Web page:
Rutland is a city in Rutland County, Vermont, in the United States. As of the 2000 census, the city had a total population of 17,292. Rutland is located approximately 70 miles north of Massachusetts and 30 miles east of New York state. Rutland is the second largest city in Vermont. It is completely surrounded by the town of Rutland, Vermont, which is a separate municipality.
Rutland has many activites to particpate in. They have the Rutland Regional Fieldhouse, a facility that includes an ice rink half of the year and indoor soccer the remainder. It has shopping, as well as many new stores opening recently on Route 7 South. Route 7 south also has many traffic problems which is a direct corralation to the retail in that locale. It is also worthy of noting that Rutland, Vermont has the highest amount of bars per capita in the country.
Rutland has the following entries on the National Register of Historic Places:
Rutland is located at 1. According to the United States Census Bureau, the city has a total area of 19.87 km² (7.67 mi²). 19.8 km² (7.6 mi²) of it is land and 0.1 km² (0.04 mi²) of it (0.52%) is water., elevation 164.6 m (540 ft.)
As of the census of 2000, there were 17,292 people, 7,452 households, and 4209 families residing in the city. The population density was 870.3/km² (2254.5/mi²). There were 7,452 housing units at an average density of 289.0/km² (94.49/mi²). The racial makeup of the city was 98.6% White, 0.7% African American, 0.7% Native American, 0.6% Asian, 0.1% Pacific Islander, 0.3% from other races, and 0.9% from two or more races. 0.9% of the population were Hispanic or Latino of any race.
There were 7,452 households out of which 21.1% had children under the age of 18 living with them, 39.8% were married couples living together, 12.5% had a female householder with no husband present, and 43.5% were non-families. 36.1% of all households were made up of individuals and 13.9% had someone living alone who was 65 years of age or older. The average household size was 2.22 and the average family size was 2.80.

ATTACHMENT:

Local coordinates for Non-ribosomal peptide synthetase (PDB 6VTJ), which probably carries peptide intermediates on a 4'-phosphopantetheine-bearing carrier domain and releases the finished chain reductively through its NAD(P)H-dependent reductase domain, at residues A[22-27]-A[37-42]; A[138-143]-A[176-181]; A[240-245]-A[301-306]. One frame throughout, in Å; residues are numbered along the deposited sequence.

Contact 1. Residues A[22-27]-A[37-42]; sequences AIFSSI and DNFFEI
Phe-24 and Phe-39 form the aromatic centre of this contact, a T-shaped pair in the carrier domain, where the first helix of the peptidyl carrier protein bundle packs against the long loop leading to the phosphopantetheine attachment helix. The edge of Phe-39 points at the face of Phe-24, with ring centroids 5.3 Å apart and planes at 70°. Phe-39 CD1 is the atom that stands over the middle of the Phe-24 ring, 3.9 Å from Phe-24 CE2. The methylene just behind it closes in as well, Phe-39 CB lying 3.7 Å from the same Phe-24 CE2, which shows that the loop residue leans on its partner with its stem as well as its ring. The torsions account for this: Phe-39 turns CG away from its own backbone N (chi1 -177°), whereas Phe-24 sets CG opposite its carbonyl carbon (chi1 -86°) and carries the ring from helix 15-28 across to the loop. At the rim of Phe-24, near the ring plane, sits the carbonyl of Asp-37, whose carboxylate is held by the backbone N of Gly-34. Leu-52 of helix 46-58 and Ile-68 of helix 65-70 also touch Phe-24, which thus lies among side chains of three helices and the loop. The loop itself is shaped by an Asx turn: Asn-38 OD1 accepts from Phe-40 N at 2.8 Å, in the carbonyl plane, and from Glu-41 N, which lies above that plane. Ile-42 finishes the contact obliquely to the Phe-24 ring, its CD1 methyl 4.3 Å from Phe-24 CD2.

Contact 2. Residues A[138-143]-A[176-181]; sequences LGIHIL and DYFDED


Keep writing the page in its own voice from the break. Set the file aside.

In the city the population was spread out with 22.7% under the age of 18, 7.8% from 18 to 24, 28.9% from 25 to 44, 22.4% from 45 to 64, and 18.2% who were 65 years of age or older. The median age was 39.3 years. For every 100 females there were 89.8 males. For every 100 females age 18 and over, there were 86.5 males.
The median income for a household in the city was $30,478, and the median income for a family was $41,561. Males had a median income of $29,457 versus $23,688 for females. The per capita income for the city was $17,075. 15.4% of the population and 10.3% of families were below the poverty line. Out of the total people living in poverty, 30.1% are under the age of 18 and 10.5% are 65 or older.
The city began as a small hamlet called Mill Village on Otter Creek in the town of Rutland in the early part of the Nineteenth century. In the early 1800s, small high-quality marble deposits were discovered in Rutland, and in the 1830s a large deposit of nearly solid marble of high quality was found in what is now West Rutland. By the 1840s small firms had begun operations, but marble quarries only became profitable when the railroad came to Rutland in 1851. The famous quarries of Carrara in Tuscany, Italy became largely unworkable because of their extreme depth at the same time; Rutland quickly became one of the leading producers of marble in the world